The GMMP media monitoring findings are comprehensively documented in the report Who makes the news? The global media monitoring project. However, I evoke here a few illustrative results. The 4th GMMP monitoring research revealed that while the rate of increase in women’s presence in the news has remained constant since 2005 (at 3 percentage points every five years), gross gender imbalances remain. Women comprise only 24% of persons seen, heard or mentioned in the news, in contrast to the real world in which at least 50% of the population is female.

The research evidenced a welcome increase in news media content that challenges gender stereotypes: from only 3% of stories in 2005 to 6% in 2010. A pilot monitoring of internet news websites found that gender biases became even more acute as content moved from traditional mediums onto digital platforms; this was true for all indicators monitored, from women’s presence in the news, to gender portrayal in audiovisual multimedia accompanying stories and to gender stereotyping.7

That differently located stakeholders participate in the GMMP monitoring is an asset that becomes clear in the follow-up actions. Stakeholders located in the academy make invaluable contributions to furthering the analysis in a way that is not technically feasible at the global one-day snapshot level. In France for instance, in-depth qualitative analysis of news articles monitored in the 4th GMMP concluded that media manufacture, rather than reflect reality.8

Marlène Coulomb-Gully asserts that, “the feminists were not wrong when in the sixties they put a finger on the media, denouncing media conservatism and pointing to media’s responsibility in maintaining women in traditional roles assuring the continuation of masculine domination and patriarchal society.”9. As Simone de Beauvoir wrote in The Second Sex, one is not born, but rather becomes, a woman.10

As technologies of power, media now more than ever participate in the process of gender socialization, locking in place unequal gender power relations of feminine subordination and masculine dominance. By interrogating not only media’s portrayal and representation of women, but also that of men, the symbolic construction of the masculine as the “norm”, and the feminine as “deviant”, is revealed.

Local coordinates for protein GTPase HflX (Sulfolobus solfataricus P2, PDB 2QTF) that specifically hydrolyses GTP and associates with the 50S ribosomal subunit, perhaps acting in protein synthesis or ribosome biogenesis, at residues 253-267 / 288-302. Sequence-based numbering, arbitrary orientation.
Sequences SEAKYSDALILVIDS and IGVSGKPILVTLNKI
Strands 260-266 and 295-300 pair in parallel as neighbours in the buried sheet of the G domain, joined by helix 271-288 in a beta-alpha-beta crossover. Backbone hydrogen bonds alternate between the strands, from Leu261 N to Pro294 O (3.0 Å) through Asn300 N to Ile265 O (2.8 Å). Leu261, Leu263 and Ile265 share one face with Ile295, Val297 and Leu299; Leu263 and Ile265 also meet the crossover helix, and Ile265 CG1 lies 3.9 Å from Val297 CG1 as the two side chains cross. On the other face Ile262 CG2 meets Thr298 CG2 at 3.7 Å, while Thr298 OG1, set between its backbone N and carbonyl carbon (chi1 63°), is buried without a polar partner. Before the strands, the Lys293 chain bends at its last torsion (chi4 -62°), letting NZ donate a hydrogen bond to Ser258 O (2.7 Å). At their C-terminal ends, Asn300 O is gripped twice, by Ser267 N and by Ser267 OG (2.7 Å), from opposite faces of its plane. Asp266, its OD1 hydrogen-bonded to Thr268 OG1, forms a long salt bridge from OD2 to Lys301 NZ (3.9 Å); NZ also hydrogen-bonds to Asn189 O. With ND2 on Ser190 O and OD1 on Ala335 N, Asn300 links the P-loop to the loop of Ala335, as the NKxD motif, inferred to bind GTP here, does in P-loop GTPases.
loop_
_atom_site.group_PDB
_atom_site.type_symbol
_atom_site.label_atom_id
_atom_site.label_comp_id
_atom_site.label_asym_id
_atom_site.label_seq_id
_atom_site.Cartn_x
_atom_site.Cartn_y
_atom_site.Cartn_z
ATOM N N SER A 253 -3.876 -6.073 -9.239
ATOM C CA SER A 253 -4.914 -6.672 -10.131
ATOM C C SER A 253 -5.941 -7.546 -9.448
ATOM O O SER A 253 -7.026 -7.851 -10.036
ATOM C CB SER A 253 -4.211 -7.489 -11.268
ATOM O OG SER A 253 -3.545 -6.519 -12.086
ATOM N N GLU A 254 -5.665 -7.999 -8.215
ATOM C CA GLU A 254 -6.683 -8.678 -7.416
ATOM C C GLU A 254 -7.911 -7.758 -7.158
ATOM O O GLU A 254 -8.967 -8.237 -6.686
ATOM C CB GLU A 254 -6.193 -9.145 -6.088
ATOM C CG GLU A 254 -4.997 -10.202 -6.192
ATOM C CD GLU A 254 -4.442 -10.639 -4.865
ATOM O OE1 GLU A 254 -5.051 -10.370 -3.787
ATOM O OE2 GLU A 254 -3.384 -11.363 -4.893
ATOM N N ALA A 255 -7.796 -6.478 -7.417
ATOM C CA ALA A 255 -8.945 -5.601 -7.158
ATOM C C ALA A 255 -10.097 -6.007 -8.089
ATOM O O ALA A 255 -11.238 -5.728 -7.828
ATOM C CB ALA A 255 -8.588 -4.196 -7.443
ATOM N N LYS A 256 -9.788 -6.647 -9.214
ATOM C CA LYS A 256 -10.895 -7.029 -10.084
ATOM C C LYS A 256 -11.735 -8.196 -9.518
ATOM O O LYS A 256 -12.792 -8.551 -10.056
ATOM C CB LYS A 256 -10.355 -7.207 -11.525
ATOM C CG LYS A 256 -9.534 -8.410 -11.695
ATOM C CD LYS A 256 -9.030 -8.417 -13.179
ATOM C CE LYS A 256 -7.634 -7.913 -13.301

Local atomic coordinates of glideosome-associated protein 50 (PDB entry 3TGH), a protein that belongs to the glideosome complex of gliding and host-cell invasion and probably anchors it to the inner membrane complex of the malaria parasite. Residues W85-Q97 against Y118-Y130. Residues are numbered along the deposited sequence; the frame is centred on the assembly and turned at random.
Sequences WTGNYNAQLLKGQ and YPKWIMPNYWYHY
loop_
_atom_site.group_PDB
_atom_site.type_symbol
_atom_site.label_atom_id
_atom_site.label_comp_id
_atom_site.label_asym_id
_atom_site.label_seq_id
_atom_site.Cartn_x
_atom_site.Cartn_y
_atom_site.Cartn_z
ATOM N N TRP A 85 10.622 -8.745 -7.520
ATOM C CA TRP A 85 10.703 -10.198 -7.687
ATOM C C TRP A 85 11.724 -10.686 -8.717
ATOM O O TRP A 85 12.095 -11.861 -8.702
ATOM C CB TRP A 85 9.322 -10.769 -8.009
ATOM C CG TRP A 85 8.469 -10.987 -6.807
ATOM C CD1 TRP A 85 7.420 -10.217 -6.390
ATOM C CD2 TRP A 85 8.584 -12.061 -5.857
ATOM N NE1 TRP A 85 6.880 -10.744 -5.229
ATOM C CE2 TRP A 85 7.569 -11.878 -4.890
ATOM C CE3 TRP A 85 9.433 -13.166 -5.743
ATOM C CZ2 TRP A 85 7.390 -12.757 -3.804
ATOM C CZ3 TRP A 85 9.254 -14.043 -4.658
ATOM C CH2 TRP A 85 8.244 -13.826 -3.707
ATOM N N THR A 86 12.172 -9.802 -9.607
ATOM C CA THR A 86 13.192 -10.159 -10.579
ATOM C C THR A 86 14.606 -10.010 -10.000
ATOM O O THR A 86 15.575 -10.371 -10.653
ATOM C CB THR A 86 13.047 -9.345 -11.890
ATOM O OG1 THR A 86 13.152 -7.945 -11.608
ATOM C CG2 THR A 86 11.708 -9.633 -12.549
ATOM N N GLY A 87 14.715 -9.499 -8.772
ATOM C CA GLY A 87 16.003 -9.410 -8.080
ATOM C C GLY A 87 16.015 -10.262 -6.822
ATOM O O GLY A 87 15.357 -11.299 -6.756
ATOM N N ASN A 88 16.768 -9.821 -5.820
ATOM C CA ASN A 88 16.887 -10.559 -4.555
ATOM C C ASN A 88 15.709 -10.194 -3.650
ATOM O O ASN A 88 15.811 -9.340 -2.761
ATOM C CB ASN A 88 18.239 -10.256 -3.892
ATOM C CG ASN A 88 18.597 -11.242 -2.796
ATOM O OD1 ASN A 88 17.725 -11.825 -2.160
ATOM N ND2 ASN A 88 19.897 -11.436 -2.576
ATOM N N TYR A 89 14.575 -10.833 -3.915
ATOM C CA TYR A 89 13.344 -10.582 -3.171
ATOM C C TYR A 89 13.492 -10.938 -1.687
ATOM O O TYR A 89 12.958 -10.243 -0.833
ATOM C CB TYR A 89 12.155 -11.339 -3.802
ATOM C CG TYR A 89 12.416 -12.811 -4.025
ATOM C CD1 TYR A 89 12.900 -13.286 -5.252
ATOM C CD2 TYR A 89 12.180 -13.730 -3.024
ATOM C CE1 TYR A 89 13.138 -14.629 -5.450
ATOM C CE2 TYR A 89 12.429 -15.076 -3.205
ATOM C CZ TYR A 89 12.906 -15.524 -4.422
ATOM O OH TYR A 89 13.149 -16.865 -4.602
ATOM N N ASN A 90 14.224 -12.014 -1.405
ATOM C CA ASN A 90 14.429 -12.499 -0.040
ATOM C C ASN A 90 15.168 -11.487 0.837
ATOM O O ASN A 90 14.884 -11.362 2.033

The GMMP has inspired innumerable initiatives the world over, from further research to document the status of women in media in Pakistan,11 to building critical media literacy skills of grassroots women in Nepal,12 and to informing content development in media education resources in the U.K.13 In November 2012, Argentinean high-level State officials discussing gender-related clauses in the new audiovisual communication law cited GMMP monitoring findings to underscore the imperative for gender-responsive public media.14

Civil society interventions and analytical contributions

Kamla Bhasin’s assertion at the Bangkok 1994 conference that communication alternatives need to emerge from feminist critiques of the present world order and vision for the future remains true today. Feminists are not just concerned about how women are portrayed in the media or how many women work in the media – they are concerned about what kind of lives women lead, women’s status and the kind of society that prevails.15 An analysis that draws the links between media portrayal to material realities and gender inequalities and inequities in people’s lived experiences is necessary.

Such an analysis is perhaps one of the most significant contributions made by civil society organisations, whose critiques underscore the tendency in media portrayal and representation to separate women from their social, historic and political-economic contexts, with dire consequences for gender relations. To illustrate, the prevailing critique in Latin America about media portrayal of women in politics asserts that media discourse is often characterized by a simplistic narrative that fails to acknowledge the rootedness of female political leaders in a broader context, their paths into politics through social movements, unions, community organisations or professional associations.

Civil society has broached the problem from the angle of media professional ethics, underscoring gender-just portrayal as a requirement of professional practice if “gender” is understood as cutting across the basic elements of ethical codes such as balance, accuracy, objectivity and fairness. This recourse to media professional ethics to encourage media output that is responsive to critiques of sexism, objectification of women, trivialization of issues of concern to women, etc. is made necessary by the neoliberal capitalist profit-oriented context in which media operate. Notwithstanding, definitive transformational change is likely to remain elusive until the male-centric assumptions – of a fictitious predominantly male audience for instance – underlying the modus operandi of factual media are understood and overturned.